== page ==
Royal Bank of Scotland, which is majority-owned by the taxpayer, has said that it would reduce its future overdraft charges on its 12.5 million current accounts from subsequent month.
It should be noted here that RSB has been severely criticized by a consumer group for charging roughly eight times higher as compared to its rivals. The decision will affect customers of NatWest, the subsidiary of RBS.
Royal Bank of Scotland is very near to hit a deal worth £200 million to sell off its Asian assets. As per a confirmed report, Royal Bank of Scotland has been considering to sell off its assets in India, China and Malaysia to Standard Chartered.
Bank of America Corp., United States largest bank by assets is changing signs at two offices in New York and London to add the reflect the Merrill Lynch name.
North Carolina-based bank informed its staff, saying the One Bryant Park in Manhattan will get a new sign board mentioning "Bank of America Merrill Lynch", while London's Merrill Lynch Financial Centre will be renamed as "The Bank of America Merrill Lynch Financial Centre."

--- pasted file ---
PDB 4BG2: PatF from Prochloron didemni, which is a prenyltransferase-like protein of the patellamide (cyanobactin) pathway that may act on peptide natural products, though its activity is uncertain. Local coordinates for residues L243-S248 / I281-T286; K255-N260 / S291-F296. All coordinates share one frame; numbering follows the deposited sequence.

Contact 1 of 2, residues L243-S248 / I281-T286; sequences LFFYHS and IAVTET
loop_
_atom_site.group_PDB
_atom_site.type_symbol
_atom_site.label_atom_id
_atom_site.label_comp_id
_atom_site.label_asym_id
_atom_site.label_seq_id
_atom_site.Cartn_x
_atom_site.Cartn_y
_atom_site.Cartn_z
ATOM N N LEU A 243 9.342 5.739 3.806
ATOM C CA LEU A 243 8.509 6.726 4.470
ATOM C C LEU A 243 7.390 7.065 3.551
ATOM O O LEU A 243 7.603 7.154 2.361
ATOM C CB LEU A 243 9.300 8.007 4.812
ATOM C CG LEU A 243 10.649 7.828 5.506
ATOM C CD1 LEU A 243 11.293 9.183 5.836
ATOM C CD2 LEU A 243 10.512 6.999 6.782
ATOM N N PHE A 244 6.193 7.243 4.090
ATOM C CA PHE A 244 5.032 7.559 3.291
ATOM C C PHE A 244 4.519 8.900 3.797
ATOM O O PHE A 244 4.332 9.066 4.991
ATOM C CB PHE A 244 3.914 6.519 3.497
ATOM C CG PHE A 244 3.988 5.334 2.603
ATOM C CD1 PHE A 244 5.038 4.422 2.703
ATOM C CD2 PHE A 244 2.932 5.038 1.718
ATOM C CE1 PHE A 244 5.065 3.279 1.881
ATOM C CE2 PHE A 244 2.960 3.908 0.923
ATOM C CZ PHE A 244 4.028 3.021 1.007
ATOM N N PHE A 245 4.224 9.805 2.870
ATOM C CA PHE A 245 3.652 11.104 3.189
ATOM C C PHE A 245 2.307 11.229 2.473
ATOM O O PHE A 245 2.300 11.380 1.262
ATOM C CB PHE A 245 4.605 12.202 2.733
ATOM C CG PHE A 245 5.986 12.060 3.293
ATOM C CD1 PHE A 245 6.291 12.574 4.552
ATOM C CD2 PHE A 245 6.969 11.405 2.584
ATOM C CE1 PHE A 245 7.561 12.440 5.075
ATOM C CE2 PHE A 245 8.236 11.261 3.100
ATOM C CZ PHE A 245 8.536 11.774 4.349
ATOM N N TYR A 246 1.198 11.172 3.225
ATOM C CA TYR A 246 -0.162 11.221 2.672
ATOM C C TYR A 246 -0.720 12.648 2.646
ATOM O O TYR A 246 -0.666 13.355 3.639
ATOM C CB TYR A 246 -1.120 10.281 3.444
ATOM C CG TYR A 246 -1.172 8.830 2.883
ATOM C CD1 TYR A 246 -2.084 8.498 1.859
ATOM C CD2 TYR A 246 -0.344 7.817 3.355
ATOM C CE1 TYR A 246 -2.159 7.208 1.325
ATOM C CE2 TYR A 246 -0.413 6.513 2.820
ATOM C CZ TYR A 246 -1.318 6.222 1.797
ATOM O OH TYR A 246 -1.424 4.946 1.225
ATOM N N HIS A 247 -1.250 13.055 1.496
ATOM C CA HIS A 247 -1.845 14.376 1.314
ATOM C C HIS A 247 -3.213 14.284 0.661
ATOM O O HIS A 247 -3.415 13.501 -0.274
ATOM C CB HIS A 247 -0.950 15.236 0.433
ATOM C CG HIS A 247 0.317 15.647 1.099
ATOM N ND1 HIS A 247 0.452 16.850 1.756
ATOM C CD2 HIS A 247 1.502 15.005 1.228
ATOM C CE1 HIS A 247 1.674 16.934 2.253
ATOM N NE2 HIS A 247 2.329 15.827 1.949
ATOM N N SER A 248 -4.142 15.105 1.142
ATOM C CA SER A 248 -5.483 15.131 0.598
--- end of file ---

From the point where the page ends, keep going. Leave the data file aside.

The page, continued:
Bank of America had acquired Merrill Lynch in January amid the dramatic shakeup in the financial sector.
Royal Bank of Scotland, the largest bank bailed out by the UK, has been barred by the City regulator from redeeming about £1 billion of debt for the fears that it could endanger bank's restructuring.
Financial Services Authority ordered RBS not to redeem bond issues after the EU stated that banks should not use government money to reimburse equity plus subordinated debt.
Group of 20 ministers have agreed to curb huge bank bonuses, which were held responsible for bringing in recent economic downturn but failed to impose a cap on the huge bonuses in future after the US and Britain put objections to the concerned proposals.
However the G20 approved a "clawback" plan, which ensures that bonuses should be linked to the long term success of deals and could be taken back in case they fail to deliver the desired results.
British Prime Minister Gordon Brown has promised a 'tough action' against massive bonuses for bankers, which as per economists played a vital role in pushing the economy into recession.